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This Is England   B+

IFC First Take / Warp Films

Year Released: 2007
MPAA Rating: Not Rated
Director: Shane Meadows
Writer: Shane Meadows
Cast: Thomas Turgoose, Stephen Graham, Jo Hartley, Andrew Shim, Vicky McClure, Joe Gilgun, Rosamund Hanson, Andrew Ellis.

Review by Rob Vaux

It's one thing to say that This Is England is the most compassionate movie of the year. It's another to make that claim when the subject matter is a gang of violent skinheads. But director Shane Meadows pulls deep into the trauma of his own past to produce a sympathetic, deeply human view of figures whose usual cinematic function is to get thrashed by Chuck Norris. Even more miraculously, he does so without once condoning his subjects' behavior, soft-pedaling their crimes, or presenting their agenda as anything other than reprehensible. Few filmmakers can aspire to such exquisite balance; Meadows does it because he knows this story from the inside out. Having come of age in working-class Britain during Margaret Thatcher's reign, he has seen life through his protagonists' eyes, and knows exactly how to convey the pain of their journey.

Thatcher remains a constant storm cloud brooding over This Is England. Television footage of her triumph in the Falklands periodically intrudes upon the action, looking as far away as the surface of Mars. Meadows subtly mixes shots of victorious British soldiers with images of battlefield wounds and corpses in body bags -- evidence that even glorious little wars have permanent consequences. No one understands that better than 12-year-old Shaun (Thomas Turgoose), whose father died in the conflict and now exists as little more than a battered picture in a threadbare bedroom. Thatcher makes an easy (if frustratingly unreachable) source for all the woes in his world. His hometown is in the grip of economic stagnation, rapidly crumbling into a wasteland of abandoned buildings and hollow-eyed citizens. Among the patchwork subcultures rising to fill that void are the skinheads: youthful remnants of punk iconoclasm, now raging against the nihilism of their surroundings.

And ironically, they're the only people who don't seem to hate Shaun on sight. The gang's initial leader Woody (Joe Gilgun) knows a kindred misfit when he sees one, and reaches out with a warmth Shaun has rarely experienced. Though he and his mates engage in destructive behavior like trashing an abandoned block of flats, they have no especial creed of bigotry. Their neo-Fascist dress clashes with other parts of their style -- like an affection for reggae music, or the fact that one of their number (Andrew Shim) has Jamaican roots. They even show respect for Shaun's mother (Jo Hartley), who frets over her boy's future with a surprising amount of parental responsibility. Though they're all traveling down the shopworn path of adolescent angst, This Is England gives them an authenticity that defies typical clichés. Turgoose helps by delivering a poised and winning performance, at once both maturely self-confident and utterly lost.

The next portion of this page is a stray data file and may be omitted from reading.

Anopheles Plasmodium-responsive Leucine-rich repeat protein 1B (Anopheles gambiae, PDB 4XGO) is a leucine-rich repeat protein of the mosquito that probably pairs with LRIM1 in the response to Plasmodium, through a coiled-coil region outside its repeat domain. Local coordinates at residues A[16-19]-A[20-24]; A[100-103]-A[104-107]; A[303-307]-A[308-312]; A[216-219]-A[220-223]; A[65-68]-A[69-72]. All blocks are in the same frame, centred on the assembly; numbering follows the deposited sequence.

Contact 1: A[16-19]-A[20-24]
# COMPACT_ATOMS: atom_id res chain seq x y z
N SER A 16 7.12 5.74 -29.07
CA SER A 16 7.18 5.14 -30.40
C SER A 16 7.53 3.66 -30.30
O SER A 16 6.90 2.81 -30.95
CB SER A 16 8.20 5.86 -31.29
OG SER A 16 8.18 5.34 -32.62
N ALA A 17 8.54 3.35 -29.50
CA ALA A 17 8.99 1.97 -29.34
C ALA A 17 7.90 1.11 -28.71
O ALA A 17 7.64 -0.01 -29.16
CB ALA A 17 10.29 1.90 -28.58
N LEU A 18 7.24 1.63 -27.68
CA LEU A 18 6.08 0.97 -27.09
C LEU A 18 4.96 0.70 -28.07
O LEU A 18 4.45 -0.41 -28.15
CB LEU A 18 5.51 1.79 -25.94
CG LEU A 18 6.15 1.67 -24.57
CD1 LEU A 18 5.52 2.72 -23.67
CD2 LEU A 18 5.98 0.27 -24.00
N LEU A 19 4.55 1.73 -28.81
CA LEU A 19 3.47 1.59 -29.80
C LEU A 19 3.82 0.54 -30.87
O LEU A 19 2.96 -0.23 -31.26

Things take a much darker turn with the appearance of Combo (Stephen Graham), one of Woody's former mates, who did prison time for a felony they both committed and has emerged full of hate for any convenient target. He redirects the gang towards the nascent National Front -- far right-wingers with a penchant for violence and a distressingly familiar way of pointing the finger at dark-skinned folks. The more moderate members of the gang detach themselves posthaste, but Shaun stubbornly remains: intoxicated by Combo's charisma and the twisted message of empowerment which he has waited so eagerly to hear.

Meadows never quite shakes the coming-of-age pastiche of his tale, complete with light and dark mentors and an awkward stab at sexual awakening. But he knows these figures so well and invests them with such painful reality that their cardboard foundations become all but invisible. This is clearest with Combo -- a true monster in many ways, but one whose pain and confusion echo as powerfully as his rage. He lashes out at the impersonal forces that have shaped him, making foolish and violent choices while trying to understand how things could have gone so wrong. Racism offers easy scapegoats, but no real solutions, a fact that ironically accentuates the very powerlessness which led him to such extremes in the first place. Shaun trifles dangerously with the same emotional powder keg, though his youth has thus far spared him the hard knocks that Combo struggles vainly to outrun. The film's most ominous thread leaves us speculating how much longer he'll be able to hold out.

This Is England drenches itself in the unique atmosphere of their lives -- from the slang to the music to the desperate future that they would do anything to avoid -- but also renders the experience universal to anyone who ever felt young and hopeless. We can see ourselves in Shaun's anger, but also in the camaraderie he finds and in the ways his spirit is tempered by good and bad alike. As a snapshot of a bygone era, the film thunders with hard-won conviction. As a meditation on what it is to a be teenager in an uncaring world, it climbs even higher. Meadows strengthens his autobiographical chords by refusing to get lost in them, delivering the experience whole for all of us to understand and share. We've heard these lessons before, but never from such a truthful voice... and rarely with such searing, heartfelt sincerity.

Review published 08.12.2007.

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